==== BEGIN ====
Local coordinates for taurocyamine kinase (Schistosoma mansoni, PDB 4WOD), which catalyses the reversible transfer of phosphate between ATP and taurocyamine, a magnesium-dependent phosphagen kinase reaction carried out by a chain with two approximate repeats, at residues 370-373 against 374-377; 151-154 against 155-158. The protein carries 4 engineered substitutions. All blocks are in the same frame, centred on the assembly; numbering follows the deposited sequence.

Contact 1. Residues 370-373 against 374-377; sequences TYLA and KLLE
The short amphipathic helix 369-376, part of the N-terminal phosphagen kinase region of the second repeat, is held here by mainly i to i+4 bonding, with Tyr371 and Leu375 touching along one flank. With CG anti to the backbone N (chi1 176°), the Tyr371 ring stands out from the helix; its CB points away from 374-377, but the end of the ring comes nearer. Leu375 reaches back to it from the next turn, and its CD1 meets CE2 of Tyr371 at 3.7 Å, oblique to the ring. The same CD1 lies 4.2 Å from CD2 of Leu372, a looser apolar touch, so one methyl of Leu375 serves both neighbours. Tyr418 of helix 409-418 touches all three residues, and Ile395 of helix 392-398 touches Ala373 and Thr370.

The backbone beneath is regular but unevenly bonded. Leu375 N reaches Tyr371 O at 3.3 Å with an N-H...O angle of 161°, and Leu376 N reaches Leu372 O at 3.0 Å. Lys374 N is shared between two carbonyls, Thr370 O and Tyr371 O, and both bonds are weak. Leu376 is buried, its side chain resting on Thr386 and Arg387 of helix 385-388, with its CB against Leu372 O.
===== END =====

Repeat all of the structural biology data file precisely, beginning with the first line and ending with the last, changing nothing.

Local coordinates for taurocyamine kinase (Schistosoma mansoni, PDB 4WOD), which catalyses the reversible transfer of phosphate between ATP and taurocyamine, a magnesium-dependent phosphagen kinase reaction carried out by a chain with two approximate repeats, at residues 370-373 against 374-377; 151-154 against 155-158. The protein carries 4 engineered substitutions. All blocks are in the same frame, centred on the assembly; numbering follows the deposited sequence.

Contact 1. Residues 370-373 against 374-377; sequences TYLA and KLLE
The short amphipathic helix 369-376, part of the N-terminal phosphagen kinase region of the second repeat, is held here by mainly i to i+4 bonding, with Tyr371 and Leu375 touching along one flank. With CG anti to the backbone N (chi1 176°), the Tyr371 ring stands out from the helix; its CB points away from 374-377, but the end of the ring comes nearer. Leu375 reaches back to it from the next turn, and its CD1 meets CE2 of Tyr371 at 3.7 Å, oblique to the ring. The same CD1 lies 4.2 Å from CD2 of Leu372, a looser apolar touch, so one methyl of Leu375 serves both neighbours. Tyr418 of helix 409-418 touches all three residues, and Ile395 of helix 392-398 touches Ala373 and Thr370.

The backbone beneath is regular but unevenly bonded. Leu375 N reaches Tyr371 O at 3.3 Å with an N-H...O angle of 161°, and Leu376 N reaches Leu372 O at 3.0 Å. Lys374 N is shared between two carbonyls, Thr370 O and Tyr371 O, and both bonds are weak. Leu376 is buried, its side chain resting on Thr386 and Arg387 of helix 385-388, with its CB against Leu372 O.